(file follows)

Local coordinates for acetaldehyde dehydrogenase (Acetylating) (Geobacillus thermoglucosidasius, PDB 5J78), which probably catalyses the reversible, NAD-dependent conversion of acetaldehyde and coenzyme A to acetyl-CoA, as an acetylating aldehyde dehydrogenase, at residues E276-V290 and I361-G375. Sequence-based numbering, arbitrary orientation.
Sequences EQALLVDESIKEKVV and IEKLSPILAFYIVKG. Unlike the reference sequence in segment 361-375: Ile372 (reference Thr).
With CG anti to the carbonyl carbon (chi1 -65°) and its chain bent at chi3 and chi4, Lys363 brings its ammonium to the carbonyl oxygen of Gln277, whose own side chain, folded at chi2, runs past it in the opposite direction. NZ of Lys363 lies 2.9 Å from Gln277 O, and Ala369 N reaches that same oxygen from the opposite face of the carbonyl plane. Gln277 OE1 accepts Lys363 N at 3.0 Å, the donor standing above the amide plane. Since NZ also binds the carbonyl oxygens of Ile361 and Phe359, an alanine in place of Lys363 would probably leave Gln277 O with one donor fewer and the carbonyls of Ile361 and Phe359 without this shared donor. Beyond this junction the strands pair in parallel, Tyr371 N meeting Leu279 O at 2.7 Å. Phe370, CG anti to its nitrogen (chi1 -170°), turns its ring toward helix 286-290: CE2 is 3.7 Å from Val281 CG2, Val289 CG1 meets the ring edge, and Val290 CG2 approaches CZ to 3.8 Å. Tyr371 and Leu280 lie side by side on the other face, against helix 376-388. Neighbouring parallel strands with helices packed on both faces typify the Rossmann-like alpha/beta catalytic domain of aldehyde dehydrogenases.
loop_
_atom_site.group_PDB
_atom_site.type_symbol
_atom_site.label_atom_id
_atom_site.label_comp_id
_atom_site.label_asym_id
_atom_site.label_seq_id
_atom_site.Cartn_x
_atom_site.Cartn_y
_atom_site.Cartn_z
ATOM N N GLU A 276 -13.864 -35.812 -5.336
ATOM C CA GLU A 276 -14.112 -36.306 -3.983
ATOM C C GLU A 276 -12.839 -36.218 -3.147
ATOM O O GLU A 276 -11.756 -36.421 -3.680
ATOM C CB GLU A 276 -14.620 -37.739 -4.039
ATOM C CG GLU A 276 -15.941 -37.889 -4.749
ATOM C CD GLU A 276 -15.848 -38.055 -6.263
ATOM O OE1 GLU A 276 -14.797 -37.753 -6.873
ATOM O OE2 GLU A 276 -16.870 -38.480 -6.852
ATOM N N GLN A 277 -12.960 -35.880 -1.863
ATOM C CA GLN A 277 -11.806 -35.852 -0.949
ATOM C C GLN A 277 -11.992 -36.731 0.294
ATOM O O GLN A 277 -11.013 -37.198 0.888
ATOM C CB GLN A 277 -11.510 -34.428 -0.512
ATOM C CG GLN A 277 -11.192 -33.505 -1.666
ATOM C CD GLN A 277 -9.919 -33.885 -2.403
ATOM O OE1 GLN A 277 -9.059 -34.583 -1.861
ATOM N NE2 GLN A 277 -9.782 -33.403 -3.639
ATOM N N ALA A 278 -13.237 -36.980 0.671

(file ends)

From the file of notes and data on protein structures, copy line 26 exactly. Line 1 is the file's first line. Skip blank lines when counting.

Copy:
ATOM O O GLN A 277 -11.013 -37.198 0.888